But, are there no mirror breakers for the energy based decks? Surely you can come up with something when you know that you will play against the same deck a lot? Oh certainly, but the problem is that everyone have them figured out already. So whether you overload on Planeswalkers, River's Rebuke or Vizier of Many Faces your opponent's are likely to be packing the same package. On the plus side, the mirror match looked to be very skill intensive and every turn needs perfect resource management not to fall behind in tempo or on the board.

So, if you are the kind of player that likes to pick up the "best" deck of a format, it looks like you should make sure to bring enough dice and something to keep track of your energy count with, whether it's for a local FNM or a PPTQ.

A Heartbreaking Miss

A player that put up an impressive finish, but didn't quite make it all the way to the Top 8 was Autumn Burchett. In september she took home the title at the English nationals and showed up in Warsaw piloting what she dubbed "Anti BUG Temur", gunning to beat the Pro Tour winning Sultai Energy deck.

On Day One she put up a 7-1-1 record, and on Day Two she kept winning both in and outside the feature match area.


In the very last round it was still unclear whether Burchett would make the Top 8 even with a win, but the opposition couldn't be harder as she sat down against Pro Tour winner Ivan Floch, also on Temur Energy.

 

Both deck and player delivered though and in the final turn a Glorybringer copied with Vizier of Many Faces meant that she had dispatch the seasoned Slovak in two quick games. Moving to 13-2-1 and would have to wait for the Top 8 announcement to know whether or not she would make her first Grand Prix Top 8.

As it turned out, the breakers weren't quite on Burchett's side this time, and as Sascha Lüscher took 9th she had to settle for 10th, barely missing the prestigious top 8 and a shot at the trophy. In the end though, it was all smiles as she was happy to have her best Grand Prix finish to date.

When I asked her about her impressions during the day it was all smiles despite the near miss.

"After I won the last round I figured that I probably wouldn't make it, so I was delighted to have my best GP performance so far. I’ve ended up 25th twice before, but never made the top 16. I’m really happy with how I played this weekend and after playing against six energy decks on Day Two I was fairly confident with my plans for the match-up", she said.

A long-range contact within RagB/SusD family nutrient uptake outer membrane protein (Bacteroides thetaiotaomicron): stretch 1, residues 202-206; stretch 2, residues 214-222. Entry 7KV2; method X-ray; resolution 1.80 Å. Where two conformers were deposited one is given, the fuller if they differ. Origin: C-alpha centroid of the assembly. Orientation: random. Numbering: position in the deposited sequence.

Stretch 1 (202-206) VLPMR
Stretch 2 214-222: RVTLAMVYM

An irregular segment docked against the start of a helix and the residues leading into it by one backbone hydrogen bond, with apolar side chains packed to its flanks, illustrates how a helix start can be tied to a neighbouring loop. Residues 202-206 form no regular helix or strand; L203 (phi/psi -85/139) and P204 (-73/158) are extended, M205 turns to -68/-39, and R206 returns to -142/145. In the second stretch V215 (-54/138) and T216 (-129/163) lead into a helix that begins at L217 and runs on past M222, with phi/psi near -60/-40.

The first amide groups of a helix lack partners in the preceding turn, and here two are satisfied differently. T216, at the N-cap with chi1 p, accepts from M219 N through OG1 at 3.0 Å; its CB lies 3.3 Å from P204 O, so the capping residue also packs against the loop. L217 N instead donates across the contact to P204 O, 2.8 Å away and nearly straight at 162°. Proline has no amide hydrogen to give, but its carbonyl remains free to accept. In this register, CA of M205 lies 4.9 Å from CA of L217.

A pretty sweet warm-up for the upcoming Grand Prix in Lyon, and for the World Magic Cup in December. We look forward to see her and the rest of the English team there.

And a Happy Winner

We hinted at it already in the introduction to this article – this weekend had been a lot about energy. And not in the way of players have more mental stamina and high spirits, but rather than the energy based decks doing really well. The finals was no exception and in a classic battle between Four-Color Energy and the more classic Temur Energy deck Jean-Emmanuel Depraz took the title from Valerio Luminati. After switching gears from attacking with two copies of Long Tusk Cub in game one to building loads of energi and slowly grinding out the victory with Thopters from a Whirler Virtuoso in game three. Even carefully holding The Scarab God in his hard to play around Confiscation Coup from his opponent. Impressive play and an impressive showing of Four-Color Energy!


Nothing seals the deal after a long weekend of Magic as the handshake congratulating the winner of the tournament.

Handshakes and hugs were all around after Depraz happily raised the trophy in a energetic manner. In a final between two young players with no previous top finishes it was the 22-year-old Frenchman who ended up having the most energy left after the match finished.


Jean-Emmanuel. A happy, but tired winner with just enough energy left to lift the trophy.

Perhaps Martin Jůza summed up the weekend best with a tricky homework for the coverage team’s own mathematician Frank Karsten.

One of the big philisophical questions that will puzzle Magic players for decades to come.